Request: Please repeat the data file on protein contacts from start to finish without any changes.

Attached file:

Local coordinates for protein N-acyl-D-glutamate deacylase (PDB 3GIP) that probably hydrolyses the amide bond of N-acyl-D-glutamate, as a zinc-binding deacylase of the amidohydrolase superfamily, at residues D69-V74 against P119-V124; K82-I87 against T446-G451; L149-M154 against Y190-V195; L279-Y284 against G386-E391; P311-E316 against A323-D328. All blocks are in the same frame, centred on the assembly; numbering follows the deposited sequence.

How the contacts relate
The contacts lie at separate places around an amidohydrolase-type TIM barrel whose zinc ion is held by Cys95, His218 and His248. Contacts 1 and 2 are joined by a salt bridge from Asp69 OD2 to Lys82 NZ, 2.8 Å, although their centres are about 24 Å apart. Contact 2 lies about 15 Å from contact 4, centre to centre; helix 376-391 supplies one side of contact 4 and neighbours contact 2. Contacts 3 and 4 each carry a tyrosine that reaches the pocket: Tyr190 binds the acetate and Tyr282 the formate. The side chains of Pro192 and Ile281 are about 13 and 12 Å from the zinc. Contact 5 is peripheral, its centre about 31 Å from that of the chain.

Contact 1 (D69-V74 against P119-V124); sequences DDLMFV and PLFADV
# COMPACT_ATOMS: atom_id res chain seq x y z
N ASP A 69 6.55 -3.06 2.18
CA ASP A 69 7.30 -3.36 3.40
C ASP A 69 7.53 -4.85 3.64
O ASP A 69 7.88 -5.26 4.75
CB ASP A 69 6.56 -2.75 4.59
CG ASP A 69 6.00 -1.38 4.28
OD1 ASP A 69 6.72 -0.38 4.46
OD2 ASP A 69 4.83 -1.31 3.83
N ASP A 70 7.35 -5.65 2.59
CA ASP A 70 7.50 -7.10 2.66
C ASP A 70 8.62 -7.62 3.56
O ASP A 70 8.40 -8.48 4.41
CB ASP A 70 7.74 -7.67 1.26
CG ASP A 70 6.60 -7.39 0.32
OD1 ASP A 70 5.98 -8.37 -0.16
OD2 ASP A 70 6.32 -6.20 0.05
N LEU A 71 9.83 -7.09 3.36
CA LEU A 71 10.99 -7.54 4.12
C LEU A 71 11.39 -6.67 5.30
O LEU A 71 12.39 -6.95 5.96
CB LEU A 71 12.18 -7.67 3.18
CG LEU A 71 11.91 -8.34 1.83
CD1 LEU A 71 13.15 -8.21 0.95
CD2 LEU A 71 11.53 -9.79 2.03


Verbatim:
Local coordinates for protein N-acyl-D-glutamate deacylase (PDB 3GIP) that probably hydrolyses the amide bond of N-acyl-D-glutamate, as a zinc-binding deacylase of the amidohydrolase superfamily, at residues D69-V74 against P119-V124; K82-I87 against T446-G451; L149-M154 against Y190-V195; L279-Y284 against G386-E391; P311-E316 against A323-D328. All blocks are in the same frame, centred on the assembly; numbering follows the deposited sequence.

How the contacts relate
The contacts lie at separate places around an amidohydrolase-type TIM barrel whose zinc ion is held by Cys95, His218 and His248. Contacts 1 and 2 are joined by a salt bridge from Asp69 OD2 to Lys82 NZ, 2.8 Å, although their centres are about 24 Å apart. Contact 2 lies about 15 Å from contact 4, centre to centre; helix 376-391 supplies one side of contact 4 and neighbours contact 2. Contacts 3 and 4 each carry a tyrosine that reaches the pocket: Tyr190 binds the acetate and Tyr282 the formate. The side chains of Pro192 and Ile281 are about 13 and 12 Å from the zinc. Contact 5 is peripheral, its centre about 31 Å from that of the chain.

Contact 1 (D69-V74 against P119-V124); sequences DDLMFV and PLFADV
# COMPACT_ATOMS: atom_id res chain seq x y z
N ASP A 69 6.55 -3.06 2.18
CA ASP A 69 7.30 -3.36 3.40
C ASP A 69 7.53 -4.85 3.64
O ASP A 69 7.88 -5.26 4.75
CB ASP A 69 6.56 -2.75 4.59
CG ASP A 69 6.00 -1.38 4.28
OD1 ASP A 69 6.72 -0.38 4.46
OD2 ASP A 69 4.83 -1.31 3.83
N ASP A 70 7.35 -5.65 2.59
CA ASP A 70 7.50 -7.10 2.66
C ASP A 70 8.62 -7.62 3.56
O ASP A 70 8.40 -8.48 4.41
CB ASP A 70 7.74 -7.67 1.26
CG ASP A 70 6.60 -7.39 0.32
OD1 ASP A 70 5.98 -8.37 -0.16
OD2 ASP A 70 6.32 -6.20 0.05
N LEU A 71 9.83 -7.09 3.36
CA LEU A 71 10.99 -7.54 4.12
C LEU A 71 11.39 -6.67 5.30
O LEU A 71 12.39 -6.95 5.96
CB LEU A 71 12.18 -7.67 3.18
CG LEU A 71 11.91 -8.34 1.83
CD1 LEU A 71 13.15 -8.21 0.95
CD2 LEU A 71 11.53 -9.79 2.03